Neither of which is any help to Peter Threlfall and his family since Lapidario and Moeller were both already living and working here, nor presumably SAPOL who will have to find someone else to fill the vacancy in the police force at Ceduna. And all because the rules seem to say that whether someone has a certain medical condition is more relevant than whether or not that prevents them from working and paying tax, which itself is only an issue because Australia, like many western nations, has a medical condition of its own: welfarestateitis. It’s very very difficult to cure, but you’d think there’d be some system that migrants could sign a waiver agreeing that they’d have nothing to do with it and would ensure they’d make appropriate arrangements for their own medical care, in return for which they’d be exempt from the Medicare Levy when it came to paying their taxes… ah, but that could mean a lot of people handing over less money to the federal government than they do now, and might even lead to Aussies demanding to be able to opt out of Medicare as well.
No, now I’ve thought it through it makes perfect sense from the government’s point of view. Far easier to label and pigeonhole individuals and be relatively indiscriminate when it comes to giving people who want to live here the flick. That someone might be willing and able to make a contribution isn’t relevant when Australia seems to need migrant families with mildly autistic hairdressers less than it needs families sadistic rapist kidnappers, though to be fair they did send that bastard back where he came from. Which was Britain.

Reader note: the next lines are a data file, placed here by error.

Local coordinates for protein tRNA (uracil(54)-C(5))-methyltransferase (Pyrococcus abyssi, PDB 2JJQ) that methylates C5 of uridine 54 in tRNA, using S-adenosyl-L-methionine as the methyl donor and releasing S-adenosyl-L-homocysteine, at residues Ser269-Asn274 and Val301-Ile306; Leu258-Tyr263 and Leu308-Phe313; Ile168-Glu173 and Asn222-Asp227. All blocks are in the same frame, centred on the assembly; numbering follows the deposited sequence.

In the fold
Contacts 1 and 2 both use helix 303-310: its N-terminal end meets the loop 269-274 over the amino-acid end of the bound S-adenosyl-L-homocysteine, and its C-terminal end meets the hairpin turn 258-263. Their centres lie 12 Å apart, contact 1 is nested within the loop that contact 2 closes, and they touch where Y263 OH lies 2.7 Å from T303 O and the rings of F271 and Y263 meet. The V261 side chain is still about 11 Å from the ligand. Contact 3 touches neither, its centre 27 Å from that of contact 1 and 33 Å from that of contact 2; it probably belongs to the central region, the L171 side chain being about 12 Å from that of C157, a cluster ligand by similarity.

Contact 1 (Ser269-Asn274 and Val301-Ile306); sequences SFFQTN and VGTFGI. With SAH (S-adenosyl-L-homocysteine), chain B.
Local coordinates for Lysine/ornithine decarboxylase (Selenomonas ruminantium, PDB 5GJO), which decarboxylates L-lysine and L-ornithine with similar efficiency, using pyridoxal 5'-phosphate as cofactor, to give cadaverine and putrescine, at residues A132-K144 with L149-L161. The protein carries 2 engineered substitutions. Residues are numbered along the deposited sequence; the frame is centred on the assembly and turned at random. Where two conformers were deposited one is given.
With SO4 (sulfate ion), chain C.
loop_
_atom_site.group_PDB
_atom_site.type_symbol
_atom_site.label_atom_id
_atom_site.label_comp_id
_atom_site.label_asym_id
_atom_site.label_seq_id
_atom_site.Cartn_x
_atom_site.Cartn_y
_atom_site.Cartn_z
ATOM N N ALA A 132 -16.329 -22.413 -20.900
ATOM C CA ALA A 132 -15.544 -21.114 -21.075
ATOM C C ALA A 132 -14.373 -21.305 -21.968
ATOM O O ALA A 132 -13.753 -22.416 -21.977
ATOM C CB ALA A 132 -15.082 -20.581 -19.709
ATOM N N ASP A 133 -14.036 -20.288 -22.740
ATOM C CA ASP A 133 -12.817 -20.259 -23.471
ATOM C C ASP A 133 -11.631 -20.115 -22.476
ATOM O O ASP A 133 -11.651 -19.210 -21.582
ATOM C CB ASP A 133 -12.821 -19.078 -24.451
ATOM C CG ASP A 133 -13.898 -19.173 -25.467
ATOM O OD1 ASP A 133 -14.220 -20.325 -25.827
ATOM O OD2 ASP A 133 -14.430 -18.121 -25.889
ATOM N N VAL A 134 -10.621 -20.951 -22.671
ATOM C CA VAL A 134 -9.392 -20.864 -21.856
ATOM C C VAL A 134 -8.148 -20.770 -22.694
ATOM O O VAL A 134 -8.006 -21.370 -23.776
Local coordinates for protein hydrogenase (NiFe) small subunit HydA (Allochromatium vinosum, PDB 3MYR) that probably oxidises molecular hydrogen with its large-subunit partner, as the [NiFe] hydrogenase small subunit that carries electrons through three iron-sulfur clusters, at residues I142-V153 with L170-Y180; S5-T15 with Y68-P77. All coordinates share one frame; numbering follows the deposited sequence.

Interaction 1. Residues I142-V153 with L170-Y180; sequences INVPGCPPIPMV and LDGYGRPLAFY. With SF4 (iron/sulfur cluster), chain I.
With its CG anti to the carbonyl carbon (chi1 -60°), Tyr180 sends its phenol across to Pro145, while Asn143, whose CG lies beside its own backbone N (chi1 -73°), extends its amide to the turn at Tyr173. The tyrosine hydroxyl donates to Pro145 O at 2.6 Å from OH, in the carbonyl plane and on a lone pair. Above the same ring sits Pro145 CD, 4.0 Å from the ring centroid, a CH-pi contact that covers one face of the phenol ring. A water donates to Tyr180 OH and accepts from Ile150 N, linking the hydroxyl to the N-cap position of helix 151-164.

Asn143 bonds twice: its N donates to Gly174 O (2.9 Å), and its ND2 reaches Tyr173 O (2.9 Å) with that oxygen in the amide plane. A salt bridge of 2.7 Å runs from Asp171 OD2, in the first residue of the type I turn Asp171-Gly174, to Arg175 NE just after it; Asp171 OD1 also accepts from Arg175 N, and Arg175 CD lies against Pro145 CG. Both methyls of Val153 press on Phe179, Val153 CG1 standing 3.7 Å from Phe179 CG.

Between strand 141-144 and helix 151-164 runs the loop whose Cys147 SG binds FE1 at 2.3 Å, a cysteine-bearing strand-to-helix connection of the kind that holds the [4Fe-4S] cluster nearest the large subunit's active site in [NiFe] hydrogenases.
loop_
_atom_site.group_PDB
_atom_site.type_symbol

* GAFA, abbreviation: Great Australian Fuck All. Australia’s secret seventh state, encompassing much of the other mainland states, a large part of the Northern Territory, and indeed most of the continent. Despite the vast areas of sunburned scrub, desert void and eerily silent forest almost all of the GAFA is more interesting to look at than anything in Canberra.
The gay marriage debate rumbles and grumbles on, and while I’m not on the side of those who want to continue to use the state’s monopoly on force to maintain their preferred definition in law I have just as big a problem with those who don’t want this ended so much as to be given their turn at the controls. And what really gets my goat about this is their apparent enthusiasm for the kind of tactics they’d deplore, and rightly so, if used against the gay community.